COLUMBUS: A bipartisan proposal to change the way Ohio draws state legislative and congressional lines cleared the state Senate with almost unanimous support Thursday.
The joint resolution would create a seven-member commission to draw all maps, and at least one minority party member would have to approve the boundaries.
State Sen. Tom Sawyer, a member of the task force that came up with the redistricting proposal, was pleased to see the Senate’s overwhelming approval and hopes it is a sign the entire legislature will be receptive to adopting the resolution in the next session and putting it before voters.
“This had broad and deep support,” said Sawyer, D-Akron. “It’s simple. It draws clear, bright lines about redistricting.”
On the Senate floor, Sawyer explained the process that led to the resolution, including the meetings between him and three other senators interested in coming up with a new approach to redistricting. He then called on Sen. Frank LaRose to explain — in 30 seconds or less — what the resolution would do.
He said senators timed LaRose, R-Copley Twp., who was able to meet the time restriction. Colleagues rewarded him with applause, then voted 32-1 in favor.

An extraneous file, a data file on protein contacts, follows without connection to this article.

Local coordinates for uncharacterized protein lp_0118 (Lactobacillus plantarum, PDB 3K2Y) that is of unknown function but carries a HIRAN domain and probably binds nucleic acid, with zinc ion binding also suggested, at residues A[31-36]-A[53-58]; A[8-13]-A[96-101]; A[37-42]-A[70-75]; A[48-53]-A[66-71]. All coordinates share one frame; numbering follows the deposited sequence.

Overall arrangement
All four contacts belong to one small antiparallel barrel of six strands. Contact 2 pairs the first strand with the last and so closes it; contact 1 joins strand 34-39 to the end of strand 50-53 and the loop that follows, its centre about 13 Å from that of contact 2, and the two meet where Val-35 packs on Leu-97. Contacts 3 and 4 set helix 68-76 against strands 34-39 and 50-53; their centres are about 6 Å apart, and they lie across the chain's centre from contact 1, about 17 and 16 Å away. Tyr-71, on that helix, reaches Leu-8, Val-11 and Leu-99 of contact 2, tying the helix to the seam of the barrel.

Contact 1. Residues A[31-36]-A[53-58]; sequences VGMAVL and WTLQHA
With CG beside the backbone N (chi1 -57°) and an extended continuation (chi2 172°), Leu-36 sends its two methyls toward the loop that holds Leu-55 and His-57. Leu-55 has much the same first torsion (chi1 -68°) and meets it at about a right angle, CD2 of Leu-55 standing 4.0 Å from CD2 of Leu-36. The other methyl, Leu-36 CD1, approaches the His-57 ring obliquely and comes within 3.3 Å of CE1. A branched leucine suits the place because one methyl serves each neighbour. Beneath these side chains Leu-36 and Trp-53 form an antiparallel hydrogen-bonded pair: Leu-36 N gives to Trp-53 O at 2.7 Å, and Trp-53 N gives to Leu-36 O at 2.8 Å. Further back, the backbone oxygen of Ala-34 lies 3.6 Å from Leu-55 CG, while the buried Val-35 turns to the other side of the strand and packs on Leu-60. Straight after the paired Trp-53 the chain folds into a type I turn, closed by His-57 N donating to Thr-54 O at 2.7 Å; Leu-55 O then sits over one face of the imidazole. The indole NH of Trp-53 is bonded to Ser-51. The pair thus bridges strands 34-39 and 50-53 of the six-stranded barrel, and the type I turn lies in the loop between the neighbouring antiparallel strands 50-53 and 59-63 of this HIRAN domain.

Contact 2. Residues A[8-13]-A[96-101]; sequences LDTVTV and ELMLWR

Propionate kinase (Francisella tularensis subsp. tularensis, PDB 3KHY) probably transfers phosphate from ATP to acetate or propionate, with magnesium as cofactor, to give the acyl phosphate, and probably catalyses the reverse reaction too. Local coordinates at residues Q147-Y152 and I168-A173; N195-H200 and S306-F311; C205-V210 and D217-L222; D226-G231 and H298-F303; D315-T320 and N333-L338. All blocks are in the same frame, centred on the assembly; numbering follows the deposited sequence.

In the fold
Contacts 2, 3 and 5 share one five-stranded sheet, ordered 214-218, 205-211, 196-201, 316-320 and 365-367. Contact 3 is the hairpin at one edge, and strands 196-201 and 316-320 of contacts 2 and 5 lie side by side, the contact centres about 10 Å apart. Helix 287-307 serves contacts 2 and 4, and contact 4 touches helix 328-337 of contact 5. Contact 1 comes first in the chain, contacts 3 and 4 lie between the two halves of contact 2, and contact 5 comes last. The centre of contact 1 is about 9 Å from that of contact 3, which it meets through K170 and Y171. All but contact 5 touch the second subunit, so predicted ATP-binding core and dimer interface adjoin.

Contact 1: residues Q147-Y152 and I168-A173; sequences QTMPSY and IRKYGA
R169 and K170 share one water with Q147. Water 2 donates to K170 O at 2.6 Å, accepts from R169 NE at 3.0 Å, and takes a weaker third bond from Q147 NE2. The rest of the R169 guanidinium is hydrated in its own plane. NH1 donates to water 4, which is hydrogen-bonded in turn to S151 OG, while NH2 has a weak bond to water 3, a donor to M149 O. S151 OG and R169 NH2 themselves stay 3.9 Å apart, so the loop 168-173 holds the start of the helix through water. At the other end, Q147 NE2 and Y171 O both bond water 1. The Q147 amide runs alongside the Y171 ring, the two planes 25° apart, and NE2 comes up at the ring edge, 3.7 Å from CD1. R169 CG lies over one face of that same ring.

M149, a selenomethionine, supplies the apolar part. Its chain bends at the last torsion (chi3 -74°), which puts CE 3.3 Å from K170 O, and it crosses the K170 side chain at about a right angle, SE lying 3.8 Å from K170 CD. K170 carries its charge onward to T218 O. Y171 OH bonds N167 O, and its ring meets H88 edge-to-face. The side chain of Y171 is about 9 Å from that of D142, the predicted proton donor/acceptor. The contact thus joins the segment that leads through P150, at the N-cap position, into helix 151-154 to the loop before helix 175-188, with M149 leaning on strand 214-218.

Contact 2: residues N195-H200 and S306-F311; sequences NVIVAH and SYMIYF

Area state Sens. Larry Obhof, R-Montville Twp., and Scott Oelslager, R-North Canton, joined the majority. Kris Jordan, R-Ostrander, was the lone dissenter.
LaRose said the group that worked on the joint resolution agreed from the beginning the plan needed to be easy to explain, which was one of the criticisms of state Issue 2, a redistricting proposal on this fall’s ballot that voters rejected overwhelmingly.
He said that issue failed because of its own flaws, not because people didn’t want to see the process change.
Under the joint resolution, a seven-member redistricting commission would be established: the governor, state auditor, secretary of state and four members whom legislative leaders in each chamber would appoint. None of the members could be a sitting member of the state legislature or Congress.
The commission would elect bipartisan co-chairs. To win approval, any plan would need at least five votes, including at least one vote from a commission member from the minority party.
LaRose thinks his Senate colleagues have their work cut out for them to gain the support they need in the House next year, where he expects resistance.
“Today was a clear demonstration that it can be done,” he said. “We did it in the Senate. We laid out a road map.”
Thursday was the last scheduled voting day for the state legislature.
State Sen. Keith Faber, who’s slated to become Senate president next year, apologized to the House for getting the plan to the chamber too late.
“We don’t expect you to vote on this this session,” said Faber, R-Celina. “But we do expect you to work with us next session to start with this template and get the job done.”